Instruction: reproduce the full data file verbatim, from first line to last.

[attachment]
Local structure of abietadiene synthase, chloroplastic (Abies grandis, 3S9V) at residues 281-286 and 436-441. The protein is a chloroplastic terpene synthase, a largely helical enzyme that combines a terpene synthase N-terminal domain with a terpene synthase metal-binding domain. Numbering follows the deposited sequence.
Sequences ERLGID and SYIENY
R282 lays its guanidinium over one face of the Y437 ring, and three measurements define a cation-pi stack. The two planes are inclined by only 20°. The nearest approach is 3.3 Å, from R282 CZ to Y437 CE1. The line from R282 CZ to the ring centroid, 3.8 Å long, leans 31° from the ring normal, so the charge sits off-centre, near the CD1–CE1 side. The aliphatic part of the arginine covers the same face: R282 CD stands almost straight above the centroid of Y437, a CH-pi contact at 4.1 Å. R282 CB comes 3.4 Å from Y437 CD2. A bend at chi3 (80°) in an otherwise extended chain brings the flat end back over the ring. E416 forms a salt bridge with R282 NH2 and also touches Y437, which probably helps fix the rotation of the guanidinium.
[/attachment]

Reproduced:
Local structure of abietadiene synthase, chloroplastic (Abies grandis, 3S9V) at residues 281-286 and 436-441. The protein is a chloroplastic terpene synthase, a largely helical enzyme that combines a terpene synthase N-terminal domain with a terpene synthase metal-binding domain. Numbering follows the deposited sequence.
Sequences ERLGID and SYIENY
R282 lays its guanidinium over one face of the Y437 ring, and three measurements define a cation-pi stack. The two planes are inclined by only 20°. The nearest approach is 3.3 Å, from R282 CZ to Y437 CE1. The line from R282 CZ to the ring centroid, 3.8 Å long, leans 31° from the ring normal, so the charge sits off-centre, near the CD1–CE1 side. The aliphatic part of the arginine covers the same face: R282 CD stands almost straight above the centroid of Y437, a CH-pi contact at 4.1 Å. R282 CB comes 3.4 Å from Y437 CD2. A bend at chi3 (80°) in an otherwise extended chain brings the flat end back over the ring. E416 forms a salt bridge with R282 NH2 and also touches Y437, which probably helps fix the rotation of the guanidinium.